Greenspan’s fumbling explanations seem at a minimum to be in the nature of meandering remarks by a man concentrated on economics with little political acumen, who went along with the war because of its presumed benefits in safeguarding oil markets but with no concern about the broader consequences of the war and little or no interest in its political motivations or its geostrategic implications beyond what he saw as its global economic goal.
It remains open to question whether Greenspan in addition intended to divert attention from the clear evidence that Israel and its U.S. supporters, both among Jewish American organizations and among neocon policymakers inside the administration, pushed hard for the war, among other reasons to guarantee Israel’s security in the Middle East and its regional domination. But whatever his intent, this has been the effect of his concentration on oil. It reinforces the assumptions of those, primarily on the left, who have always contended that the war was “all about oil,” and only about oil. The left’s refusal to acknowledge that a desire to secure Israel in the region had anything to do with the Bush neocons’ war planning is difficult to fathom, since many on the left are notable critics of Israeli policy. But, again, whatever their intent in quashing discussion of the Israeli link, the effect has been to contribute to silencing domestic debate on a critical U.S. policy issue.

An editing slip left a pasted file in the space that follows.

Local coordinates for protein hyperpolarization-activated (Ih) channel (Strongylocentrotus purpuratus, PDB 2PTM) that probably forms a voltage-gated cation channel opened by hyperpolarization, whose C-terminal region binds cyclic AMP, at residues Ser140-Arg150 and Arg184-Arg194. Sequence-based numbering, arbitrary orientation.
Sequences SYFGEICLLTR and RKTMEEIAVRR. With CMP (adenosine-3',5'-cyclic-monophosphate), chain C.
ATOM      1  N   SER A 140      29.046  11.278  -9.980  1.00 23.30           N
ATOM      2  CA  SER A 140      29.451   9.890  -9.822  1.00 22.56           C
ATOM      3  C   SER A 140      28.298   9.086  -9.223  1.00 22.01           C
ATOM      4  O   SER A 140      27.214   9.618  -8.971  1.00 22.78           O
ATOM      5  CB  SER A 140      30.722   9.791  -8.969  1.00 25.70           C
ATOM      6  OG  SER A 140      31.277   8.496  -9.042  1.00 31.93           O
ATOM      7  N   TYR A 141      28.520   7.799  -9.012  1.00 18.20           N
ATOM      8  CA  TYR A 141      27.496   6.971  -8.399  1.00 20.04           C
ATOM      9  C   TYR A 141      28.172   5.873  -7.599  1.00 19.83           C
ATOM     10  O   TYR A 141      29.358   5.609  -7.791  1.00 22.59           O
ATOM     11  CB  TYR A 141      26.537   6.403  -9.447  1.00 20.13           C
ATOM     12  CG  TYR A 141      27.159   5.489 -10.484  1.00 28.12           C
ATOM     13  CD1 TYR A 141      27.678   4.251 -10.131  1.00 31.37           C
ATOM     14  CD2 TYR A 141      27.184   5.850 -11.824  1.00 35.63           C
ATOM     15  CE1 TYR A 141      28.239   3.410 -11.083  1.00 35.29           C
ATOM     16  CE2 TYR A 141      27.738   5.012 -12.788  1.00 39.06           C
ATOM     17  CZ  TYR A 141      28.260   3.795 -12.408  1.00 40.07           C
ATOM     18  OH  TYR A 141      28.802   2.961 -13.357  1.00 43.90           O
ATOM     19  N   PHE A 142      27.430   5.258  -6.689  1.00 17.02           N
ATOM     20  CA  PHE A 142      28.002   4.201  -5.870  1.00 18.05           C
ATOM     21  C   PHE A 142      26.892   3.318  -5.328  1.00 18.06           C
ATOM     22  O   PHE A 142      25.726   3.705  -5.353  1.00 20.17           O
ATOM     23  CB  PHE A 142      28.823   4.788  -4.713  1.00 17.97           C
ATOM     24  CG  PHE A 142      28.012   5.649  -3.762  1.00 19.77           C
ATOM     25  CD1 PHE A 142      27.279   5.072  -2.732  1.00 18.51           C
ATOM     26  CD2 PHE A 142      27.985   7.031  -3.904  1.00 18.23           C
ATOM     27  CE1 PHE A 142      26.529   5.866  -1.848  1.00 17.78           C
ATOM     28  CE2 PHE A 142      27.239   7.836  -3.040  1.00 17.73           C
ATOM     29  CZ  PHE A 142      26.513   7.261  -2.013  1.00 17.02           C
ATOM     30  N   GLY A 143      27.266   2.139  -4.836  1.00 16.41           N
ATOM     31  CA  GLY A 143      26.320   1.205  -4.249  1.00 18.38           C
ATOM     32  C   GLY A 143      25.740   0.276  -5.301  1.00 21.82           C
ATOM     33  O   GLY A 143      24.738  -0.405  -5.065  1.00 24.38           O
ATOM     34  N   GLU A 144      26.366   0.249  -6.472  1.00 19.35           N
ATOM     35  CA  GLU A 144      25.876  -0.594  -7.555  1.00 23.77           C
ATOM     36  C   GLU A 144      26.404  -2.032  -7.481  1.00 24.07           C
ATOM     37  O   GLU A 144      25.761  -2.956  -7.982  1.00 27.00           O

Neither is it clear in Wilkerson’s case whether he intended, by discussing Israeli representations against going after Iraq, to divert attention from Israel’s actual interest in Iraq. But once again, diverting and silencing discussion has been the effect of his brief remarks.
Without closer examination, both Greenspan’s and Wilkerson’s statements seem to let Israel and its U.S. lobbyists off the hook, something that in differing ways serves the interests of Israel and the lobby, of the right in the U.S., and of the left. Israel’s U.S. supporters — fearful that Jews will be blamed for leading the U.S. into the debacle that Iraq has become and fearful of reviving old anti-Semitic canards about Jews exerting undue power — roundly deny any Israeli connection to the war. Israel itself, although not as fearful as its American acolytes of anti-Semitism, has remained silent, obviously not affirming a role in instigating the war and letting its supporters do the denying. The U.S. political right does not, of course, want to acknowledge that the relationship with Israel has grown so close that the U.S. would actually go to war at the behest of or for the benefit of Israel. Nor does it want to own up to any of the other actual motivations for the war — neither, as previously noted, to a motivation like oil nor to a baldly imperial motivation promising (and already providing) great profits for the joint U.S.-Israeli military-industrial complex.